Sooner or later even the the graphic cards had to be virtualized.
To achieve the task three components are needed: a chipset providing some sort of I/O virtualization technologies, a virtualization platform that can support it, and a display card that can handle the requests to access its GPU coming from different virtual machines at the same time.
The first three companies that made this possible are Intel, which provides the I/O virtualization technology (VT-d), Parallels, which provides the platform (Workstation) and NVIDIA which provides the GPU (Quadro with SLI Multi-OS).
Intel announced the new Xeon 5500 series (codenamed Nehalem) with Intel VT-d technology.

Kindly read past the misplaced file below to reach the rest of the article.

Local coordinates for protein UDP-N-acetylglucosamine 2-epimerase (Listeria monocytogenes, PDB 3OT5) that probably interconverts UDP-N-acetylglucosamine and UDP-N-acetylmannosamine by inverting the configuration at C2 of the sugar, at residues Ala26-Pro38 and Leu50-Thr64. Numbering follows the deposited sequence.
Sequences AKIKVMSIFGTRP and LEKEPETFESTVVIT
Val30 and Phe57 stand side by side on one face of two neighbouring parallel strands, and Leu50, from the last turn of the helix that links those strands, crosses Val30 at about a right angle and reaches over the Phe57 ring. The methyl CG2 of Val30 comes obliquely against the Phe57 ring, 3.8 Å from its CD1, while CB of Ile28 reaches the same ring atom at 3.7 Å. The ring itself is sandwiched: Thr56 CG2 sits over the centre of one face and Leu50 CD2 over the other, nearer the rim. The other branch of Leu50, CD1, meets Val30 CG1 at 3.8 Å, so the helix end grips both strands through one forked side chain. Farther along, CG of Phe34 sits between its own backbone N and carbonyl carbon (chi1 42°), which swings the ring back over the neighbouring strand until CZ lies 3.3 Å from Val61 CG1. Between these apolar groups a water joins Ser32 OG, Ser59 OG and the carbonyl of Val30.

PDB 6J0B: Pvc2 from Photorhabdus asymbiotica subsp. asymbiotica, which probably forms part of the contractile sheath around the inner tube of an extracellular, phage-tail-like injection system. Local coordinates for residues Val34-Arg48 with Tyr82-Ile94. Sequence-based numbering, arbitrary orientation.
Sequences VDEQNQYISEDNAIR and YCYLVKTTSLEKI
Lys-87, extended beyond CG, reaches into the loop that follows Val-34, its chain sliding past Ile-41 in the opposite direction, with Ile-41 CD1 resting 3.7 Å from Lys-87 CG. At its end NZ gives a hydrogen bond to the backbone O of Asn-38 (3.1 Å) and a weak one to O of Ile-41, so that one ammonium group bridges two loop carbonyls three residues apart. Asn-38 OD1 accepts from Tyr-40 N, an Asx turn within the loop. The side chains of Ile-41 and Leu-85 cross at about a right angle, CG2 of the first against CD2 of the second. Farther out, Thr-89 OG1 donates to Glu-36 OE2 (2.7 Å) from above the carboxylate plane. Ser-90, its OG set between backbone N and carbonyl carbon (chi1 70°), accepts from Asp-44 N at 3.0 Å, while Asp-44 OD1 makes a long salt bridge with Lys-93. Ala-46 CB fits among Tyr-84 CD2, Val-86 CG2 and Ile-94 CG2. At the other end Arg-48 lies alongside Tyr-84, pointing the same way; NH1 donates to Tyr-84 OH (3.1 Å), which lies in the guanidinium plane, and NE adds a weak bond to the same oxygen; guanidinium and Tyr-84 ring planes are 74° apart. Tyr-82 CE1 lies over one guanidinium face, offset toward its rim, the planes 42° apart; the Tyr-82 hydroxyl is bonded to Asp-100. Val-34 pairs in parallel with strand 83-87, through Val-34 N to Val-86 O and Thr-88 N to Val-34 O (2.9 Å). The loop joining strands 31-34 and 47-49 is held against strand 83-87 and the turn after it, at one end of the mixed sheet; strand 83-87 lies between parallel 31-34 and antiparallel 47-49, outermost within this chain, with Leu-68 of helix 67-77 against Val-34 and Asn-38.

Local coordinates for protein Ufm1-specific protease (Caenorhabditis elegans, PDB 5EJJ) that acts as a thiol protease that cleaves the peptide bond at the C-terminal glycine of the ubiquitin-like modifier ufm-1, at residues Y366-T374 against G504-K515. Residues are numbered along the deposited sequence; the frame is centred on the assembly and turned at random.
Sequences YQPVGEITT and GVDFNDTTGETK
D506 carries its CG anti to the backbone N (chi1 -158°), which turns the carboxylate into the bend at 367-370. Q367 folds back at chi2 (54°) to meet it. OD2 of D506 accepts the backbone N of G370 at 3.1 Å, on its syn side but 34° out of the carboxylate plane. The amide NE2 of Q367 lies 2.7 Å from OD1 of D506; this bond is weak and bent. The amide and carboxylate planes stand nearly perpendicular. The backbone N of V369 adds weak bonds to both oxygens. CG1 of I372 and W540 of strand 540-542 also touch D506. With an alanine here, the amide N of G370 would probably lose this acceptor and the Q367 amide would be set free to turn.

NVIDIA announced the SLI Multi-OS technology as part of the new Quadro FX 3800, 4800 and 5800 cards.
Parallels announced the upcoming availability of a new edition of Workstation 4.0 called Extreme which supports both Intel VT-d and NVIDIA Multi-OS.
Parallels reports that the VMs using this technologies will score between 95% and 100% of native graphic performance.
The first graphic workstation to have all the three components in mid-May will be the new HP Z800.